New data released by the federal government on Friday from the Education Department’s Civil Rights Data Collection shows a lot of what we already know — many minorities don’t have access to high school courses they need for college, for example, and there aren’t enough school counselors — but perhaps the most striking is that black 4 year olds represent 18 percent of the students enrolled in preschool but 48 percent of those who are suspended more than once.
The data was from the 2011-12 school year, and was from schools representing nearly all of the nation’s public school children. Here from the Education Department’s Web site are five striking new facts from the data collection:
* Access to preschool is not a reality for much of the country. About 40 percent of public school districts do not offer preschool, and where it is available, it is mostly part-day only. Of the school districts that operate public preschool programs, barely half are available to all students within the district.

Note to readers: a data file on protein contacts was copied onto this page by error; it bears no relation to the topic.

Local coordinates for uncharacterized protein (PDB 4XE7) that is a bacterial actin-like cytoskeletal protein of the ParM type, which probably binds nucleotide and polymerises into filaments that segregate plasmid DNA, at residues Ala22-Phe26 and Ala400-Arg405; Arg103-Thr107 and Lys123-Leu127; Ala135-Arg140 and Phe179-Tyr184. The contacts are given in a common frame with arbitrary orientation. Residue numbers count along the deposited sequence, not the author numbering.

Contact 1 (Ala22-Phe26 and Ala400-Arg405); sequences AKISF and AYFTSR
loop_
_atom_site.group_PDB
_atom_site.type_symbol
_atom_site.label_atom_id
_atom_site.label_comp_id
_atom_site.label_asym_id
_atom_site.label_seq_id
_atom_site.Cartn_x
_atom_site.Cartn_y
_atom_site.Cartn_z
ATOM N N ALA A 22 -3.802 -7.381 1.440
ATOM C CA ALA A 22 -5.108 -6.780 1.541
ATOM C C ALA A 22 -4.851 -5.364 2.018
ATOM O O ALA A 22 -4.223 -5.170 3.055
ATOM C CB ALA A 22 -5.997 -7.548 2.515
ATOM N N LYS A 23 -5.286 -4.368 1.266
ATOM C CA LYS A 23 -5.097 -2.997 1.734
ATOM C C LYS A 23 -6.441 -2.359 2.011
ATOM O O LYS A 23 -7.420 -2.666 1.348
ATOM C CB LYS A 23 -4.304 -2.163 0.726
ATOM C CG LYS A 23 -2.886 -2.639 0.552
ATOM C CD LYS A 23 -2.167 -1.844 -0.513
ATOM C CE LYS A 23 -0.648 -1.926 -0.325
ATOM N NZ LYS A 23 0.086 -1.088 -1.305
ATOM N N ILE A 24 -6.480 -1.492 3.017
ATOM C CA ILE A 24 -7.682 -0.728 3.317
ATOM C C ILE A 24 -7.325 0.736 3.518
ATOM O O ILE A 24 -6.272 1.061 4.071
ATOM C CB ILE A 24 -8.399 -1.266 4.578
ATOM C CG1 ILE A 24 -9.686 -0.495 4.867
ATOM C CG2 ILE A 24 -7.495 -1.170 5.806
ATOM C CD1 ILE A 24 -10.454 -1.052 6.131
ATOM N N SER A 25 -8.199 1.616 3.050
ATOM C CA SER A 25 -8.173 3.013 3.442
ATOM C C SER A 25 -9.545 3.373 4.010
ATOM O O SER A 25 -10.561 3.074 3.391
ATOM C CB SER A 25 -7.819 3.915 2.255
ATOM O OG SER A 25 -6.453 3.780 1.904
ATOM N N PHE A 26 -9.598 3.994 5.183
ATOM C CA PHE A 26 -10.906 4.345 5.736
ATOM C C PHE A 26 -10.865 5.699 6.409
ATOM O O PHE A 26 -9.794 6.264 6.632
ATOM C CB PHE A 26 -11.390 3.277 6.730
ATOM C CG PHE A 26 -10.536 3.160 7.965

* Suspension of preschool children. Black students represent 18 percent of preschool enrollment but 42 percent of preschool students suspended once, and 48 percent of the preschool students suspended more than once.
*Access to courses necessary for college is inequitably distributed. Eighty-one percent of Asian-American high school students and 71 percent of white high school students attend high schools where the full range of math and science courses are offered (Algebra I, geometry, Algebra II, calculus, biology, chemistry, physics). However, fewer than half of American Indian and Native-Alaskan high school students have access to the full range of math and science courses in their high schools. Black students (57 percent), Latino students (67 percent), students with disabilities (63 percent), and English learner students (65 percent) also have diminished access to the full range of courses.
*Access to college counselors is uneven. Nationwide, one in five high schools lacks a school counselor.
* Disparities in high school retention. Twelve percent of black students are retained in grade nine – about double the rate that all students are retained (six percent). Additionally, students with disabilities served by IDEA and English learners make up 12 percent and five percent of high school enrollment, respectively, but 19 percent and 11 percent of students held back or retained a year, respectively.